Finally, colleagues at the Laufer Center for Physical and Quantitative Biology at Stony Brook University, led by Principal Investigator Lilianne R. Mujica-Parodi, Ph.D., will use results generated at the other two institutions to construct computational models that can accurately predict how the brain will behave under metabolic stress: how it copes when deprived of fuel and whether it might be able to retain healthy function when its cells receive ketones instead of glucose.

Collectively, Smith says, these results could help retain brain function even under glucose restraints. (For this, the research team owes a special thanks to Mujica-Parodi, who assembled the group to answer this important question, thus underscoring the importance of team science, he adds.)

“By supplying an alternate fuel source, we may eventually be able to preserve the brain even in the face of insulin resistance,” Smith says.

iLet-Bionic-Pancreas

Children’s National to test bionic pancreas

iLet-Bionic-Pancreas

The iLet bionic pancreas helps patients manage their diabetes by both monitoring blood glucose levels and administering insulin and glucagon.

Children’s National Health System has been selected to participate in a multi-center clinical trial to test the efficacy of the iLet bionic pancreas — a device that automatically regulates blood sugar levels in patients with Type 1 diabetes.

Patients generally manage diabetes by constantly monitoring their blood sugar levels and administering insulin when necessary. Unfortunately, too much insulin can cause hypoglycemia, or low blood sugar, which can result in hypoglycemic seizures, coma or rarely, death. Thus, it is extremely important for people with diabetes to regulate their insulin dosages and maintain their blood sugar levels within a range decided by the family and diabetes team.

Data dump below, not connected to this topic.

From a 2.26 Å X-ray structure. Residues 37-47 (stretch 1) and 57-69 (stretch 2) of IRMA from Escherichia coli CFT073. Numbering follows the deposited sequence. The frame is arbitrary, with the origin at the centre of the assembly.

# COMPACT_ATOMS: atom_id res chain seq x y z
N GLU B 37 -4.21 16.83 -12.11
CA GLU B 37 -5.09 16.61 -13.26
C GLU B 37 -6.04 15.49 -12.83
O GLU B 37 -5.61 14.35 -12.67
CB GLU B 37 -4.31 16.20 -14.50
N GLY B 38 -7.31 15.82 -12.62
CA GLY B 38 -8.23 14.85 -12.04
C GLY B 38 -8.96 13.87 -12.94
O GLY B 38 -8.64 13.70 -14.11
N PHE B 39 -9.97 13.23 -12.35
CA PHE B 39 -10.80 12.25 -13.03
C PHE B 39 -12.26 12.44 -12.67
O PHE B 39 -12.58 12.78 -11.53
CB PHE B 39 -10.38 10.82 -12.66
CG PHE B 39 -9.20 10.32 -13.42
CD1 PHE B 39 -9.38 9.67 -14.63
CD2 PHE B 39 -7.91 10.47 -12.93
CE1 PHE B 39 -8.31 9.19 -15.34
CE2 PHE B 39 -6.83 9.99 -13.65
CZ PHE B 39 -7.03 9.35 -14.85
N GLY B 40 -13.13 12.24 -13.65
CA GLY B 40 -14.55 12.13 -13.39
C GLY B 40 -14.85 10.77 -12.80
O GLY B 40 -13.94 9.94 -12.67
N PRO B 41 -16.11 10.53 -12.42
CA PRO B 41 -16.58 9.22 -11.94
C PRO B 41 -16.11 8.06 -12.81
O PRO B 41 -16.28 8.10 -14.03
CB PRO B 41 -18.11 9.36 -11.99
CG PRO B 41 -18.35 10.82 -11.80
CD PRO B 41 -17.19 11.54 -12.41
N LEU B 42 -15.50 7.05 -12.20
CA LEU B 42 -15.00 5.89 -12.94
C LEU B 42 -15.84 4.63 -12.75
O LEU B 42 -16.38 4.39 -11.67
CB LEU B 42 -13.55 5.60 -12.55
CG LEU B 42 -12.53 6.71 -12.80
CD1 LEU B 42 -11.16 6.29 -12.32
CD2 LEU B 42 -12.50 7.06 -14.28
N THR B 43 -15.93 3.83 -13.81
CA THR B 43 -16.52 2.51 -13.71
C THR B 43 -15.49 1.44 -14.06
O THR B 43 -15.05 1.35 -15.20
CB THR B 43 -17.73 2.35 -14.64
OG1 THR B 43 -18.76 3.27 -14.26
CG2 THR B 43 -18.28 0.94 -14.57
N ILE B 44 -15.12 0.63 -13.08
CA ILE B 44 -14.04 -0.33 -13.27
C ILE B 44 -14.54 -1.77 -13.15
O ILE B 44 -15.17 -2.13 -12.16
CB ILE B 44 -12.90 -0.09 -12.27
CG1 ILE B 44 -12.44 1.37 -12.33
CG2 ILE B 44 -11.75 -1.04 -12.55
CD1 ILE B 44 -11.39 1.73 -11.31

“The burden of caring for diabetes on a daily basis is grueling,” says Seema Meighan, FNP, a nurse practitioner involved in the upcoming clinical trial. “It is by far one of the most challenging chronic diseases to manage, and requires vigilant participation 100 percent of the time to stay well controlled.”

The iLet bionic pancreas helps patients manage their diabetes by both monitoring blood glucose levels and administering insulin and glucagon — a pancreatic hormone that raises blood sugar levels.

“In a traditional infusion pump, patients only have access to insulin to control glucose levels,” explains Meighan. “This can become problematic when it comes to hypoglycemia. The hope with a bi-hormonal system is that glucagon can be delivered during times that the glucose is low in order to stabilize levels without user interaction.”

Developed at Boston University by Edward Damiano, Ph.D., and Firas El-Khatib, Ph.D., the iLet is a hand-held device about the size of an iPhone but twice as thick, and can easily fit into a pocket. The unit consists of a dual chamber infusion pump that can be configured to deliver only insulin, only glucagon or both hormones. The device uses a wireless glucose sensor on the patient’s body to test blood sugar levels every five minutes. It then determines which hormone is needed and administers it via catheters connected to the patient.

In short-term studies, the iLet was able to maintain blood glucose levels close to normal in both adults and children in carefully controlled environments.

In 2016, the Children’s National Health System Division of Endocrinology and Diabetes, led by diabetologist Fran Cogen, M.D., C.D.E., was one of several pediatric sites that were selected to participate in pivotal clinical trials to further test the efficacy of the bionic pancreas. Later this year, the team at Children’s National will begin enrolling five to 10 children to test iLet devices that only deliver insulin. Once these initial studies are completed, the team will perform an additional trial to test iLet devices configured to deliver both insulin and glucagon.

“This trial is important as it represents the first dual chamber pump to manage glucose levels,” says Meighan. “It could potentially change the way we treat diabetes entirely. It represents a hope to our patients and families that one day this disease will have far less of a daily burden than it currently does.”